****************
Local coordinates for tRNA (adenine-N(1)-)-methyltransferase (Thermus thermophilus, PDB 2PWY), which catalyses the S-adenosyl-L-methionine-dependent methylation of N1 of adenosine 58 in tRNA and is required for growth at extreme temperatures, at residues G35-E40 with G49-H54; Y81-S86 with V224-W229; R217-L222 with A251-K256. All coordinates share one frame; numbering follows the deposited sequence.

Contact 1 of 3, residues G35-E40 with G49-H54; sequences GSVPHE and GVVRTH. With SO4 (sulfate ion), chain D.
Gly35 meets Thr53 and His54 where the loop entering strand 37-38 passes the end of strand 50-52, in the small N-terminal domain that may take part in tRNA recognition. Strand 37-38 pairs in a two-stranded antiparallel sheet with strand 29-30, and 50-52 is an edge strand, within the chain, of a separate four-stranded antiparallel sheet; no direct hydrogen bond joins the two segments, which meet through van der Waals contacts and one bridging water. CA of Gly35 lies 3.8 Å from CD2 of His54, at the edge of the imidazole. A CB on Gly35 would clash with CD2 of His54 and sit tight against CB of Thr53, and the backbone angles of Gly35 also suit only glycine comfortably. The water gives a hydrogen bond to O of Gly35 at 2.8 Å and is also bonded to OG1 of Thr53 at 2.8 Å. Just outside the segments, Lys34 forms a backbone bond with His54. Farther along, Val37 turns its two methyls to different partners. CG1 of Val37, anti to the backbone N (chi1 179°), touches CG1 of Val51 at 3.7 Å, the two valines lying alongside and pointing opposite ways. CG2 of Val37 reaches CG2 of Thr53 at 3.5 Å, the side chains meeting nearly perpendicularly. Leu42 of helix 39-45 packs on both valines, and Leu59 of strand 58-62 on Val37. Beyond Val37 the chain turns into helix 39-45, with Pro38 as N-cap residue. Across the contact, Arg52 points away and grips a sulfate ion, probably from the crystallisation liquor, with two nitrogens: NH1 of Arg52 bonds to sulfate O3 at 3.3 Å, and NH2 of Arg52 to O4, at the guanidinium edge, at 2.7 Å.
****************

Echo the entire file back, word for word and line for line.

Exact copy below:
Local coordinates for tRNA (adenine-N(1)-)-methyltransferase (Thermus thermophilus, PDB 2PWY), which catalyses the S-adenosyl-L-methionine-dependent methylation of N1 of adenosine 58 in tRNA and is required for growth at extreme temperatures, at residues G35-E40 with G49-H54; Y81-S86 with V224-W229; R217-L222 with A251-K256. All coordinates share one frame; numbering follows the deposited sequence.

Contact 1 of 3, residues G35-E40 with G49-H54; sequences GSVPHE and GVVRTH. With SO4 (sulfate ion), chain D.
Gly35 meets Thr53 and His54 where the loop entering strand 37-38 passes the end of strand 50-52, in the small N-terminal domain that may take part in tRNA recognition. Strand 37-38 pairs in a two-stranded antiparallel sheet with strand 29-30, and 50-52 is an edge strand, within the chain, of a separate four-stranded antiparallel sheet; no direct hydrogen bond joins the two segments, which meet through van der Waals contacts and one bridging water. CA of Gly35 lies 3.8 Å from CD2 of His54, at the edge of the imidazole. A CB on Gly35 would clash with CD2 of His54 and sit tight against CB of Thr53, and the backbone angles of Gly35 also suit only glycine comfortably. The water gives a hydrogen bond to O of Gly35 at 2.8 Å and is also bonded to OG1 of Thr53 at 2.8 Å. Just outside the segments, Lys34 forms a backbone bond with His54. Farther along, Val37 turns its two methyls to different partners. CG1 of Val37, anti to the backbone N (chi1 179°), touches CG1 of Val51 at 3.7 Å, the two valines lying alongside and pointing opposite ways. CG2 of Val37 reaches CG2 of Thr53 at 3.5 Å, the side chains meeting nearly perpendicularly. Leu42 of helix 39-45 packs on both valines, and Leu59 of strand 58-62 on Val37. Beyond Val37 the chain turns into helix 39-45, with Pro38 as N-cap residue. Across the contact, Arg52 points away and grips a sulfate ion, probably from the crystallisation liquor, with two nitrogens: NH1 of Arg52 bonds to sulfate O3 at 3.3 Å, and NH2 of Arg52 to O4, at the guanidinium edge, at 2.7 Å.